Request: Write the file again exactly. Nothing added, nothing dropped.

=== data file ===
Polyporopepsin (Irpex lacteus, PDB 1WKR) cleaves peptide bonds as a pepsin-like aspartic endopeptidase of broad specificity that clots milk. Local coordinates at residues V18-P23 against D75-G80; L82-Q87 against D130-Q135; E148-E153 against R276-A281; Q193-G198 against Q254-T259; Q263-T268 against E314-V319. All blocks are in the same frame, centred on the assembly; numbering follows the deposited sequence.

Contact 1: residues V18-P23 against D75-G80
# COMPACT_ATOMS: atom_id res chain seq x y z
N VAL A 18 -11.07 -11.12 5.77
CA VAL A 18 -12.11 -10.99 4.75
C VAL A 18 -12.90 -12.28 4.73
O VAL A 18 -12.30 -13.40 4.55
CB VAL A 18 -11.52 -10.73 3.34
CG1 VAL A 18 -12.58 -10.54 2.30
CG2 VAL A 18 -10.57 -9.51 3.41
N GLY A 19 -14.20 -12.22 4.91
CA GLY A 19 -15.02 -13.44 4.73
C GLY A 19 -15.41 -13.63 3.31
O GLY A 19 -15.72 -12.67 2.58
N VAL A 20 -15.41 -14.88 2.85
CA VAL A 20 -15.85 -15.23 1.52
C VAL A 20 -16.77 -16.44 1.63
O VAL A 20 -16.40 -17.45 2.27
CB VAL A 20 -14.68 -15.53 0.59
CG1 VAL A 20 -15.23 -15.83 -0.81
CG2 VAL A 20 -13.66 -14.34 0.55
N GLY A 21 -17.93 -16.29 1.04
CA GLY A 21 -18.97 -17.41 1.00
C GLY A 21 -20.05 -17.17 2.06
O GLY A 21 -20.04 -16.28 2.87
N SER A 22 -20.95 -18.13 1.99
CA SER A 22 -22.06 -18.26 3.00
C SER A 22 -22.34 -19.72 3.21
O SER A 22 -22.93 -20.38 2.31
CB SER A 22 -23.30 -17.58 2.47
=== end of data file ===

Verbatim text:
Polyporopepsin (Irpex lacteus, PDB 1WKR) cleaves peptide bonds as a pepsin-like aspartic endopeptidase of broad specificity that clots milk. Local coordinates at residues V18-P23 against D75-G80; L82-Q87 against D130-Q135; E148-E153 against R276-A281; Q193-G198 against Q254-T259; Q263-T268 against E314-V319. All blocks are in the same frame, centred on the assembly; numbering follows the deposited sequence.

Contact 1: residues V18-P23 against D75-G80
# COMPACT_ATOMS: atom_id res chain seq x y z
N VAL A 18 -11.07 -11.12 5.77
CA VAL A 18 -12.11 -10.99 4.75
C VAL A 18 -12.90 -12.28 4.73
O VAL A 18 -12.30 -13.40 4.55
CB VAL A 18 -11.52 -10.73 3.34
CG1 VAL A 18 -12.58 -10.54 2.30
CG2 VAL A 18 -10.57 -9.51 3.41
N GLY A 19 -14.20 -12.22 4.91
CA GLY A 19 -15.02 -13.44 4.73
C GLY A 19 -15.41 -13.63 3.31
O GLY A 19 -15.72 -12.67 2.58
N VAL A 20 -15.41 -14.88 2.85
CA VAL A 20 -15.85 -15.23 1.52
C VAL A 20 -16.77 -16.44 1.63
O VAL A 20 -16.40 -17.45 2.27
CB VAL A 20 -14.68 -15.53 0.59
CG1 VAL A 20 -15.23 -15.83 -0.81
CG2 VAL A 20 -13.66 -14.34 0.55
N GLY A 21 -17.93 -16.29 1.04
CA GLY A 21 -18.97 -17.41 1.00
C GLY A 21 -20.05 -17.17 2.06
O GLY A 21 -20.04 -16.28 2.87
N SER A 22 -20.95 -18.13 1.99
CA SER A 22 -22.06 -18.26 3.00
C SER A 22 -22.34 -19.72 3.21
O SER A 22 -22.93 -20.38 2.31
CB SER A 22 -23.30 -17.58 2.47